Billboard recently reported that two companies, PeerTracks and Ujo, are building a system which would attempt to solve the issues that music world is finding it hard to deal with, i.e., licensing and global royalty distribution. And here is the part that will be ‘music’ to our ears as well; it plans to use blockchain technology to do so!
Blockchain is a highly decentralized network run by people who update all transaction in real time. What makes this network transparent is that these individuals are not under any company. These records are kept on a public ledger which is open to anyone and anywhere, and is known as blockchain. So far, this system has been found to be impossible to breach and hence, it is now widely being seen as the answer to the traditional methods, which have been found to be time-consuming.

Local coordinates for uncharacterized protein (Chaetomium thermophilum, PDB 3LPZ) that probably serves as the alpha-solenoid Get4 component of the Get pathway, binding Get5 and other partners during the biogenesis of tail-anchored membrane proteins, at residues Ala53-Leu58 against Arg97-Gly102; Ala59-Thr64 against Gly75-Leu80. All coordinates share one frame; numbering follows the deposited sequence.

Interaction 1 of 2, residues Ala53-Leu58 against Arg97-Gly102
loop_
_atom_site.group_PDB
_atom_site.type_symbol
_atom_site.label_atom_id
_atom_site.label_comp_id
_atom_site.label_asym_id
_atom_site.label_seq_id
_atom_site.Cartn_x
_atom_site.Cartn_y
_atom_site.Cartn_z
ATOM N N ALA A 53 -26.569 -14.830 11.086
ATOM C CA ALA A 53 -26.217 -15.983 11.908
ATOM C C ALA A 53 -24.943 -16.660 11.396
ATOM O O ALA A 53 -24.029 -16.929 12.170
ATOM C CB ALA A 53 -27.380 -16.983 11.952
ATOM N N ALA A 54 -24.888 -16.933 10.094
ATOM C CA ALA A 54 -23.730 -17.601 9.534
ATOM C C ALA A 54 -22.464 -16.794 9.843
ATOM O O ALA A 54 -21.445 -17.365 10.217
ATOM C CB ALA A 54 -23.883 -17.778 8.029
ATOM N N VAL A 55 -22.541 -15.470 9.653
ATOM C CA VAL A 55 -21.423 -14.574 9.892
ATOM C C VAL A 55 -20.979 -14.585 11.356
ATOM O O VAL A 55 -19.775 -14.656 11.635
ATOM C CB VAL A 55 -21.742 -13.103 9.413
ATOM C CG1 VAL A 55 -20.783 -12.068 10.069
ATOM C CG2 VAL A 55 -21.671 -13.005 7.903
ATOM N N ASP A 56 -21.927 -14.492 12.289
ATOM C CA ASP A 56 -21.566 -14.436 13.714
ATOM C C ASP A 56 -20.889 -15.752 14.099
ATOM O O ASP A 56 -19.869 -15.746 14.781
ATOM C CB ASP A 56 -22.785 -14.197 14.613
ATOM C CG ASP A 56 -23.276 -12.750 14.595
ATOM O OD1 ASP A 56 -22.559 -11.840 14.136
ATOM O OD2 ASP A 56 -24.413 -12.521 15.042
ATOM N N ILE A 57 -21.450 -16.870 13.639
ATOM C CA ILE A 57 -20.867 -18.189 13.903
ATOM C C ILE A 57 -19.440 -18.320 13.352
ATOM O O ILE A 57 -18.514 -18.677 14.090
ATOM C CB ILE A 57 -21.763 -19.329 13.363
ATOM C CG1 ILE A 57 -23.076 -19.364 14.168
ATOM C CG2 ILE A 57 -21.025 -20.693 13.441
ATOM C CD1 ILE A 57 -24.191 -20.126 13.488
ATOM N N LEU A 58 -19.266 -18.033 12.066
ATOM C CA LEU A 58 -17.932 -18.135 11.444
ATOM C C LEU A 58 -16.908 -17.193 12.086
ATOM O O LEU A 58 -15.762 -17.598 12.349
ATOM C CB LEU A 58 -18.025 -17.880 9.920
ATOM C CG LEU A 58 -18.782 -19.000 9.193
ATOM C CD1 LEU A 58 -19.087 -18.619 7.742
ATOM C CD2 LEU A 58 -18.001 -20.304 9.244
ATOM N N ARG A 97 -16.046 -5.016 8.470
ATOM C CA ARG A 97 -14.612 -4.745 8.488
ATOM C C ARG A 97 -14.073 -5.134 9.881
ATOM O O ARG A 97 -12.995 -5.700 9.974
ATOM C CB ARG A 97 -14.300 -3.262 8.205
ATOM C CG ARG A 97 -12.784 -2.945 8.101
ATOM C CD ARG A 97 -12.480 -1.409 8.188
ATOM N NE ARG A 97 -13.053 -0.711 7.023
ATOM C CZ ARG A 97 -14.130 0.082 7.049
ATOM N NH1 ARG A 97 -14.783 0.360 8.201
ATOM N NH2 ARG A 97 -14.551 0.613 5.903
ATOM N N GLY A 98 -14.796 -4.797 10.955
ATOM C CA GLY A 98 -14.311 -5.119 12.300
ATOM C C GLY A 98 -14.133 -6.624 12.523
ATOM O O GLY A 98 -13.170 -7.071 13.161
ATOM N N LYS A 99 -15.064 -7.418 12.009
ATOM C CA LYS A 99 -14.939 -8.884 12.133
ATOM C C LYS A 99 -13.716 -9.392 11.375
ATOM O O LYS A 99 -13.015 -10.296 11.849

Such is the curiosity built around blockchain at present, that when the Vermont’s governor formally asked the stakeholders to study this technology to see if it could be used to help manage state records, it did not surprise anyone.
Earlier too we had reported that the credit card processing company Visa is also studying ways by which the blockchain technology can be used in payment applications. The company’s research at this stage is focused on improving the Visa Checkout and mVisa products. Before making a foray in studying the blockchain technology, Visa executive vice president of technology Rajat Taneja has said that the company “doesn’t see blockchain technology as a threat to its current operations.”
Not just that, at an event hosted by Microsoft’s Civic Innovation team in New York in July this year one of the speakers in the event, Chelsea Barabas, put her stamp of approval on the technology when she said that she sees the Blockchain as the “canonical media notary” and asserted that the technology behind virtual currency could also be used to bring transparency and distribution in the welfare payments.